Posters for concerts are a common sight around central Madison, particularly along State Street, near the UW campus and on Willy Street. They’re ephemeral, covered over quickly by new layers of promotion. In late 2007, though, a striking gig poster caught my eye in an art gallery on State Street.
It was a poster for what would become the most enduring story in Madison music history: a concert by Otis Redding that wasn’t to be. The youthful soul and R&B musician, only 26 years old, met a tragic demise when his small plane plummeted into the icy waters of Lake Monona on December 10, 1967. Redding and all but one member of his band The Bar Kays died in the crash. En route from Cleveland, they were set to play a pair of shows that night at the Factory, a long-gone venue just half a block off State Street.
It was the end of a big year for Redding. His cover “Try a Little Tenderness” was a recent hit, and he’d brought the house down at the Monterey Pop Festival in June. That summer, a cover of his song “Respect” climbed and climbed, hitting the top of the charts – indeed, Aretha Franklin’s immortal version would become one of the all-time greatest American recordings. As 1967 wound down, Redding hit the studios to record, and then the road again to perform.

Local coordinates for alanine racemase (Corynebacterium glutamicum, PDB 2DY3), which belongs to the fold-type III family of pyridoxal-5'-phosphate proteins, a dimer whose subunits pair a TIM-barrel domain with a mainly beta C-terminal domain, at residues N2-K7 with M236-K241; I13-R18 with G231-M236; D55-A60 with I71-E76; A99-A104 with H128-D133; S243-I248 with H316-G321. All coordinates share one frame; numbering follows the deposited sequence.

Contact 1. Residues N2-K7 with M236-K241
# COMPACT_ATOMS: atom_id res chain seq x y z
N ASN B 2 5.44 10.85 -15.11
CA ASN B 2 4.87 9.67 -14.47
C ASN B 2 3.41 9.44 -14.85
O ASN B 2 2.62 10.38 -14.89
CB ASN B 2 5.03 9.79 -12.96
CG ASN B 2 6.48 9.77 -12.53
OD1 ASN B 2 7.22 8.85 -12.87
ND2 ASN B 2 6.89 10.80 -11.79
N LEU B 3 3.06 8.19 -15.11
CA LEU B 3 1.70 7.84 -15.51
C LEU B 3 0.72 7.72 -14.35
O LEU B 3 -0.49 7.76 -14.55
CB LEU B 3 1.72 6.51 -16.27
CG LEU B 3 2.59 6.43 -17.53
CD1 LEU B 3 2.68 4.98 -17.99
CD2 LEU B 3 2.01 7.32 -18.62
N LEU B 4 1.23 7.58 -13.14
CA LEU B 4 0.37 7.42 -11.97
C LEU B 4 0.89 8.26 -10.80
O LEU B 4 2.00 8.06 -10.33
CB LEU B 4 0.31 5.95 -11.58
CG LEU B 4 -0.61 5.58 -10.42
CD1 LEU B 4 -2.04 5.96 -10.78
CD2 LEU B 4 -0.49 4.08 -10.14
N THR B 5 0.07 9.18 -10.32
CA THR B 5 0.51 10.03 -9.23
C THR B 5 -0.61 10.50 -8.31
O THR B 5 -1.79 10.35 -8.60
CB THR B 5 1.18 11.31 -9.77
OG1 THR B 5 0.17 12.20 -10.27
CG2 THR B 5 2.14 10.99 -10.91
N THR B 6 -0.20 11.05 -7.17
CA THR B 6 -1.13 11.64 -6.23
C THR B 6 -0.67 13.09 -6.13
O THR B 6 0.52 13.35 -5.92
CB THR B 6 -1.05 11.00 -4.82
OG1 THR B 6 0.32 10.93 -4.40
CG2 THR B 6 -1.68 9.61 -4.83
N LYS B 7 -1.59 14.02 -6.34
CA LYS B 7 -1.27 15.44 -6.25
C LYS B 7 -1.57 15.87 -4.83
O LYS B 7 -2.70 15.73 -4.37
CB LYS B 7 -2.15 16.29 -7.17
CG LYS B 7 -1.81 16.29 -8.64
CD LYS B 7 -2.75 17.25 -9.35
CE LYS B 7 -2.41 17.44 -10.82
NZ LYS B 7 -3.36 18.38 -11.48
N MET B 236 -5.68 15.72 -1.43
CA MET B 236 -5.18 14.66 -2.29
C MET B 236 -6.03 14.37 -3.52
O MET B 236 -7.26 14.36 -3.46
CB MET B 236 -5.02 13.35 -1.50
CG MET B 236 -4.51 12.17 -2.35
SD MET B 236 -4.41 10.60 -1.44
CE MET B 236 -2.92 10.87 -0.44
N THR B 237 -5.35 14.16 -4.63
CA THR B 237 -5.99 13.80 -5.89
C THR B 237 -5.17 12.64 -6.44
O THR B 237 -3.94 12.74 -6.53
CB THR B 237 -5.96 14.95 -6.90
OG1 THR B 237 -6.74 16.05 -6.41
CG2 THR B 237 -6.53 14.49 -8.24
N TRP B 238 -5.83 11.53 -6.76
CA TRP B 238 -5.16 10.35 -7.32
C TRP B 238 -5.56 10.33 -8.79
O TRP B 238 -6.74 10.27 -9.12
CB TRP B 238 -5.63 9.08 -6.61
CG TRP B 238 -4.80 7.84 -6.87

I’ve always loved gig posters but the one for Redding’s stop in Madison is a particularly melancholy artifact of rock-n-roll history. Around 2 feet high and not quite as wide, the print is a single layer, black ink on blue stock for some copies, yellow for others.
Its design is divided in two vertically, with text on the left and an illustration to its right. The left side reads, “Otis Redding at the Factory: One Night Only,” providing the date, time and price along with an opener: The Grim Reapers. Macabre in hindsight, that was an early band led by Rockford’s Rick Nielsen, who would go on to fame as the frontman of Cheap Trick.
The typeface is loose and flowing, like that used for “Métropolitain” signage above Paris subway stations. The right half is a drawing of a woman blanketed in foliage and shielded by a rectangular screen of wavy, flowing lines; only her steepled hands and head with flowing black tresses visible. Near the bottom, is a single word — “Tenderness” — and a stylized broken heart.
The poster was created by William Barr, a sophomore at UW that year. He said the design was meant to be an allegory for the idea of tenderness, a woman gazing upon the wounded soul of her beloved.
The poster’s design bears a distinct resemblance to the cover of the self-titled debut album by the British prog band Procol Harum. It had been released a couple months earlier, and opened with their Summer of Love-defining hit “A Whiter Shade of Pale.” The typeface is similarly sinuous, the image likewise centered on an apparitional female figure wreathed in tightly-drawn leaves, all in black-and-white. Both evoke Art Nouveau illustrations.
About 100 posters total were printed for the show. After the crash, those that hadn’t already been claimed were. It was reprinted in 1981, and in decades since, the originals would become coveted rarities.
Only weeks after his death, Redding’s new song “(Sitting On) The Dock of the Bay” was released. The single topped the charts, ensuring his place in the pantheon of American music.
Redding’s songs endure, and while the poster for his would-be show in Wisconsin is but a footnote, it too memorializes his sound and soul.